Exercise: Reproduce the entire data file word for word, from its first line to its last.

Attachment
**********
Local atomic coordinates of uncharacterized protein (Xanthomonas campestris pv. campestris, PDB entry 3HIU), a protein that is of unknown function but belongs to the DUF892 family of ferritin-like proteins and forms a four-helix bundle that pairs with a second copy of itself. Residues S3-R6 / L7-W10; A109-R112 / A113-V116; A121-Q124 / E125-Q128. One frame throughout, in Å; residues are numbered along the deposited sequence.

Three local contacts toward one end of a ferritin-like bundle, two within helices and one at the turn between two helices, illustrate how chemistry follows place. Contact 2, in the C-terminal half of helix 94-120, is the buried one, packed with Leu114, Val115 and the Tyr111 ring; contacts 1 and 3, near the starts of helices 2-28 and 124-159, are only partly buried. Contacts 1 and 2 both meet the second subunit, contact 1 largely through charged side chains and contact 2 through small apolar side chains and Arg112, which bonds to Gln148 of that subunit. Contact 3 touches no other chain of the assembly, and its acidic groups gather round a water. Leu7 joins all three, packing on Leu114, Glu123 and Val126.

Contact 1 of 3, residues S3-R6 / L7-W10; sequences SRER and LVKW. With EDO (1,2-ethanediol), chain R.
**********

Local atomic coordinates of uncharacterized protein (Xanthomonas campestris pv. campestris, PDB entry 3HIU), a protein that is of unknown function but belongs to the DUF892 family of ferritin-like proteins and forms a four-helix bundle that pairs with a second copy of itself. Residues S3-R6 / L7-W10; A109-R112 / A113-V116; A121-Q124 / E125-Q128. One frame throughout, in Å; residues are numbered along the deposited sequence.

Three local contacts toward one end of a ferritin-like bundle, two within helices and one at the turn between two helices, illustrate how chemistry follows place. Contact 2, in the C-terminal half of helix 94-120, is the buried one, packed with Leu114, Val115 and the Tyr111 ring; contacts 1 and 3, near the starts of helices 2-28 and 124-159, are only partly buried. Contacts 1 and 2 both meet the second subunit, contact 1 largely through charged side chains and contact 2 through small apolar side chains and Arg112, which bonds to Gln148 of that subunit. Contact 3 touches no other chain of the assembly, and its acidic groups gather round a water. Leu7 joins all three, packing on Leu114, Glu123 and Val126.

Contact 1 of 3, residues S3-R6 / L7-W10; sequences SRER and LVKW. With EDO (1,2-ethanediol), chain R.